TROY, MI – General Motors Corp. is rethinking how it communicates both externally and internally, a top executive says at a Marketing & Sales Executives of Detroit meeting here.

The auto maker is seeking to convey to consumers and employees, alike, that its North American turnaround strategy is on track and showing results, Gary Cowger, group vice president-global manufacturing and labor relations, says.

“Unfortunately, a lot of negative news about the company over the last 18 months or so has overshadowed some of the great new vehicles and some of our outstanding quality improvements,” he says.

Cowger blames the communication problem on too much media coverage and speculation, which he says contributes to an overall negative view of GM and its product lineup.

“There’s a lot of noise in the system, and that’s because we live in an age of transparency like the world has never seen before,” he says. “It’s almost too much information out there.”

Cowger says GM realized it needed to make sure its employees “completely understood what we were facing and continue to face the reality of our situation and not just the coverage that surrounds us.”

So in 1999, he instituted a new rule that required a “communicator” be based in every GM manufacturing plant and office to, “help ensure that our hourly and salaried team members would understand our business decisions, why we made them and what was behind it,” he says.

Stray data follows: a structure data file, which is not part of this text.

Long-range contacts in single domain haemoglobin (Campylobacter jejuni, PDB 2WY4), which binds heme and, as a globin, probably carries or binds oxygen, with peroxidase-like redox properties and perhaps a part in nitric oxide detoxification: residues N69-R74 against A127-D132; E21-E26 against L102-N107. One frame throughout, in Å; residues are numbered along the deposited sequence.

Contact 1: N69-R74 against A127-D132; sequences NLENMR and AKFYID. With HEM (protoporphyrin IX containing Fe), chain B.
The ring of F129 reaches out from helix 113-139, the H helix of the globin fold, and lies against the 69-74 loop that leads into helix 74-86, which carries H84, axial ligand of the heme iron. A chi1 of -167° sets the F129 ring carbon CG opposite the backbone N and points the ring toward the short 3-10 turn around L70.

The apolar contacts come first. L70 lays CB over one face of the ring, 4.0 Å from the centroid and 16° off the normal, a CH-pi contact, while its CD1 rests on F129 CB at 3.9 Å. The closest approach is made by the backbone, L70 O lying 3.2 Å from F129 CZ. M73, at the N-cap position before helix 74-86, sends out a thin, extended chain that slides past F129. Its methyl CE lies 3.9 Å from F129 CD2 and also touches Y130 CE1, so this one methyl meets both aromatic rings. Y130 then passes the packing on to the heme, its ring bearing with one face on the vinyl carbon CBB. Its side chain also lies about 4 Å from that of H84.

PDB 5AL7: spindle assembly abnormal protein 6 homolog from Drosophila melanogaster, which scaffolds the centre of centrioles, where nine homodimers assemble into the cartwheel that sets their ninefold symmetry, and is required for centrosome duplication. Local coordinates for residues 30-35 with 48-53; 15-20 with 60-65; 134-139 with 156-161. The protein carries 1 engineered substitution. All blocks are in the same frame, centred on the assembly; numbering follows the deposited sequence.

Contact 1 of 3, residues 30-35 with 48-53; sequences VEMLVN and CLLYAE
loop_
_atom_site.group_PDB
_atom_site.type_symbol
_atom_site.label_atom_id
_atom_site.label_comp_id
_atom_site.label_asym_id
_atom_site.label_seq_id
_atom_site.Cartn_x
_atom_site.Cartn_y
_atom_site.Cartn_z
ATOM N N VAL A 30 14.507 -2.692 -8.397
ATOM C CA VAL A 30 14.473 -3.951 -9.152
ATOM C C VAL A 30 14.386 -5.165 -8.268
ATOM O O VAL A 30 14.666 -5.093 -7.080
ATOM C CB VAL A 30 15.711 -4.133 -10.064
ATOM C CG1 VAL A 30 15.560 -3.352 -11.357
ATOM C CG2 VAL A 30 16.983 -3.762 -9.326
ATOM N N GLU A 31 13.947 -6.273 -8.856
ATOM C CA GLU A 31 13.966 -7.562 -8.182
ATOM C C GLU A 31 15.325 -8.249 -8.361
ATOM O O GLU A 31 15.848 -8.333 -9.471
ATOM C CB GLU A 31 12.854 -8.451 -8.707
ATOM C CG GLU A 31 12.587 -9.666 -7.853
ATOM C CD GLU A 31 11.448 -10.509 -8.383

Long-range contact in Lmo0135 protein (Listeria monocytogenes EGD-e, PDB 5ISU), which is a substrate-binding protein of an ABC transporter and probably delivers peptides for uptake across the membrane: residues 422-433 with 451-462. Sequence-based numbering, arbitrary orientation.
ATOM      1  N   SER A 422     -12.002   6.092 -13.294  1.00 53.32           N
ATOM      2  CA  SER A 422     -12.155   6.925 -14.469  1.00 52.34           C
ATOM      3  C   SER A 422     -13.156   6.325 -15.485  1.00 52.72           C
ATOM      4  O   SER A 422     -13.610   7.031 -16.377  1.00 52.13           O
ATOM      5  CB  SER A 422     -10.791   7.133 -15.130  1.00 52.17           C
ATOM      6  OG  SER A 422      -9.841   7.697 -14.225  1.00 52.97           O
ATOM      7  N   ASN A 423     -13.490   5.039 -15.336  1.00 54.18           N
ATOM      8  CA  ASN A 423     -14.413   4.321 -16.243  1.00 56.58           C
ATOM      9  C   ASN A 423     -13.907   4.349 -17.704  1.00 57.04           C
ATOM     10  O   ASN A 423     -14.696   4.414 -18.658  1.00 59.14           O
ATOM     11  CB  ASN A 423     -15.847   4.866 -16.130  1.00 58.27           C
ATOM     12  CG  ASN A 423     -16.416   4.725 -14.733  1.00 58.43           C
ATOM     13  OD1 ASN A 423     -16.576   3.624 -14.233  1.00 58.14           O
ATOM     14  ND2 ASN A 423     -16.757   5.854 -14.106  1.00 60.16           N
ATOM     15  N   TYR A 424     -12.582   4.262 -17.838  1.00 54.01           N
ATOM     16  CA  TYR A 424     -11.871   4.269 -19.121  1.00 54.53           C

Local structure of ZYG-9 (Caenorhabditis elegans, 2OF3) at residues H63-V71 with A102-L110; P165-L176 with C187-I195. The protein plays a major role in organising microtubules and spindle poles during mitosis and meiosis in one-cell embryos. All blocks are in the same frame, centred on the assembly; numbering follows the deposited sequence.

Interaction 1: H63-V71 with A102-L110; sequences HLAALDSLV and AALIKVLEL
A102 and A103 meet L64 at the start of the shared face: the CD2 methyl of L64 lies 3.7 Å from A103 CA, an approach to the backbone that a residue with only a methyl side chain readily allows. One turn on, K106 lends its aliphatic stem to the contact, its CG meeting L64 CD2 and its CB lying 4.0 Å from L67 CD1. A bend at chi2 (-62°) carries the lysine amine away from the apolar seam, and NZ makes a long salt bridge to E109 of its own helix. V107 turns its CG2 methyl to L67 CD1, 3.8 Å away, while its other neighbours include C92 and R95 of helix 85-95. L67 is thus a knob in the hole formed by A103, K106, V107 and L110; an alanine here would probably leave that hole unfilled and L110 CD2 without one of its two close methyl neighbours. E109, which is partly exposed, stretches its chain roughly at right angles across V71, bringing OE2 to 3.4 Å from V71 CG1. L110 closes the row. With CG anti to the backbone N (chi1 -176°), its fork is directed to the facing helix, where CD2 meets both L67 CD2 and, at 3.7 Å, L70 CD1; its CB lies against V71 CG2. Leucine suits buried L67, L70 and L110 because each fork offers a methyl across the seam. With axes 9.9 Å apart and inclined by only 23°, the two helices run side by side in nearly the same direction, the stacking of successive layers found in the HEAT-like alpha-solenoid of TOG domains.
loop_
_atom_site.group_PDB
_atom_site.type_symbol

One important task for communicators was keeping employees informed of the sweeping health-care negotiations with the United Auto Workers union instigated by Cowger.

“I think the open communication with people at all levels helped facilitate our ultimate health-care deal, because everyone was convinced there was a problem and everyone was willing to work to solve it,” he says.

GM also set up internal online chats. The chats, which Cowger says occur “frequently,” generally include 40 pre-invited employees from the auto maker’s facilities around the world.

Participants aren’t required to reveal their identities, ensuring a degree of anonymity that creates a more open and honest environment, says Cowger, noting he routinely asks questions about how they view the company’s current position and the actions it is taking.

“They will tell you honestly and…in volumes what we should be doing,” he says. “I think it’s great for not only cutting through the clutter and getting to the heart of things, but it’s a way of building a better GM. Our employees are the best ambassadors, and we have to help change the public perception about our vehicles.”

At the same time the company is directing its communication initiatives inward, it also is ratcheting up efforts to reach those on the outside. GM’s new advertising campaign, for example, takes two distinct approaches – “rational and emotional.”

Rational marketing involves hard facts and numbers in ads placed in business publications, Cowger says, pointing out a recent ad titled, “What in the World is Going on With GM?”

“In that ad, we talked about some of the tough actions we were taking in the restructuring, particularly in North America,” Cowger says. “Another ad was aimed at slamming misperceptions (about our vehicles).”

To garner an emotional response, the 98-year-old auto maker evokes images from its past, present and planned future in one TV spot. Another demonstrates the company’s role in American culture by linking GM products with the nation’s historical events.

GM also is embracing new marketing tools, such as Web blogs and online advertising.